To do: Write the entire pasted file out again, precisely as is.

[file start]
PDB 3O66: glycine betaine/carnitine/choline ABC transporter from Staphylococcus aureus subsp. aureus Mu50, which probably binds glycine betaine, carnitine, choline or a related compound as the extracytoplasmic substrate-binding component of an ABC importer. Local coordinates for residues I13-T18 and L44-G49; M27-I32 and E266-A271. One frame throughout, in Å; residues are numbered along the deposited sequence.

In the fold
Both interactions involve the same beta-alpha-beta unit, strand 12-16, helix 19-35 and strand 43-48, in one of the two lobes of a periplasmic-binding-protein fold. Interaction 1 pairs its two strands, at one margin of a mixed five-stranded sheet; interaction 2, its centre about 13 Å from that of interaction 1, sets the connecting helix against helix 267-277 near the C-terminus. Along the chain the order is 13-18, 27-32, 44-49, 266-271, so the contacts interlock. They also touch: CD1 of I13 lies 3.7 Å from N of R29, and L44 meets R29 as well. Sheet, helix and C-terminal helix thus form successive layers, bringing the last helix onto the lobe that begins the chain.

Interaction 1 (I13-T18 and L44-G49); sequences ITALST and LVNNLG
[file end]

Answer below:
PDB 3O66: glycine betaine/carnitine/choline ABC transporter from Staphylococcus aureus subsp. aureus Mu50, which probably binds glycine betaine, carnitine, choline or a related compound as the extracytoplasmic substrate-binding component of an ABC importer. Local coordinates for residues I13-T18 and L44-G49; M27-I32 and E266-A271. One frame throughout, in Å; residues are numbered along the deposited sequence.

In the fold
Both interactions involve the same beta-alpha-beta unit, strand 12-16, helix 19-35 and strand 43-48, in one of the two lobes of a periplasmic-binding-protein fold. Interaction 1 pairs its two strands, at one margin of a mixed five-stranded sheet; interaction 2, its centre about 13 Å from that of interaction 1, sets the connecting helix against helix 267-277 near the C-terminus. Along the chain the order is 13-18, 27-32, 44-49, 266-271, so the contacts interlock. They also touch: CD1 of I13 lies 3.7 Å from N of R29, and L44 meets R29 as well. Sheet, helix and C-terminal helix thus form successive layers, bringing the last helix onto the lobe that begins the chain.

Interaction 1 (I13-T18 and L44-G49); sequences ITALST and LVNNLG